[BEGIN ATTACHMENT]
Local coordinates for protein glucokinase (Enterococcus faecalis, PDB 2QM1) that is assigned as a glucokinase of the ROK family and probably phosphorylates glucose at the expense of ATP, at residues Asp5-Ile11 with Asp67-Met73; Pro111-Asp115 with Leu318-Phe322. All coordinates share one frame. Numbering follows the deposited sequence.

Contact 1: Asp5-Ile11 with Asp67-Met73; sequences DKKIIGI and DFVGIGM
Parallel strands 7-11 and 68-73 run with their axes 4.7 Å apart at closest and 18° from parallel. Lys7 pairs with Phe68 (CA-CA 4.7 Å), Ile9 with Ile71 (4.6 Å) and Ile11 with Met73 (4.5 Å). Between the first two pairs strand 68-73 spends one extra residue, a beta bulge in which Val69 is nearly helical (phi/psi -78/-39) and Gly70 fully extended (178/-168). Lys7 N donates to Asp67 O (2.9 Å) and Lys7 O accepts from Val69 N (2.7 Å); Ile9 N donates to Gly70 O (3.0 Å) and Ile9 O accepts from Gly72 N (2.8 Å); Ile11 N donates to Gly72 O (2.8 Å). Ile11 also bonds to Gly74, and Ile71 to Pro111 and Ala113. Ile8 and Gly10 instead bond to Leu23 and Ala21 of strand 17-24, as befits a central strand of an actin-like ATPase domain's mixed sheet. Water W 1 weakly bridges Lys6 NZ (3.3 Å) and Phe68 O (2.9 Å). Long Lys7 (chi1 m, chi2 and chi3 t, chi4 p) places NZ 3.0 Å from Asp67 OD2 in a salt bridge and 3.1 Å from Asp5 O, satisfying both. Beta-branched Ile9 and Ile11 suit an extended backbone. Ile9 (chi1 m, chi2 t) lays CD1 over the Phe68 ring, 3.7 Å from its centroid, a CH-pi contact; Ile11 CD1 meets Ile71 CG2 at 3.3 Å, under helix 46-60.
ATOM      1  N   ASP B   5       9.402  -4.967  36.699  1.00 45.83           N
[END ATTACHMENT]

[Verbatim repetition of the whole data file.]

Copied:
Local coordinates for protein glucokinase (Enterococcus faecalis, PDB 2QM1) that is assigned as a glucokinase of the ROK family and probably phosphorylates glucose at the expense of ATP, at residues Asp5-Ile11 with Asp67-Met73; Pro111-Asp115 with Leu318-Phe322. All coordinates share one frame. Numbering follows the deposited sequence.

Contact 1: Asp5-Ile11 with Asp67-Met73; sequences DKKIIGI and DFVGIGM
Parallel strands 7-11 and 68-73 run with their axes 4.7 Å apart at closest and 18° from parallel. Lys7 pairs with Phe68 (CA-CA 4.7 Å), Ile9 with Ile71 (4.6 Å) and Ile11 with Met73 (4.5 Å). Between the first two pairs strand 68-73 spends one extra residue, a beta bulge in which Val69 is nearly helical (phi/psi -78/-39) and Gly70 fully extended (178/-168). Lys7 N donates to Asp67 O (2.9 Å) and Lys7 O accepts from Val69 N (2.7 Å); Ile9 N donates to Gly70 O (3.0 Å) and Ile9 O accepts from Gly72 N (2.8 Å); Ile11 N donates to Gly72 O (2.8 Å). Ile11 also bonds to Gly74, and Ile71 to Pro111 and Ala113. Ile8 and Gly10 instead bond to Leu23 and Ala21 of strand 17-24, as befits a central strand of an actin-like ATPase domain's mixed sheet. Water W 1 weakly bridges Lys6 NZ (3.3 Å) and Phe68 O (2.9 Å). Long Lys7 (chi1 m, chi2 and chi3 t, chi4 p) places NZ 3.0 Å from Asp67 OD2 in a salt bridge and 3.1 Å from Asp5 O, satisfying both. Beta-branched Ile9 and Ile11 suit an extended backbone. Ile9 (chi1 m, chi2 t) lays CD1 over the Phe68 ring, 3.7 Å from its centroid, a CH-pi contact; Ile11 CD1 meets Ile71 CG2 at 3.3 Å, under helix 46-60.
ATOM      1  N   ASP B   5       9.402  -4.967  36.699  1.00 45.83           N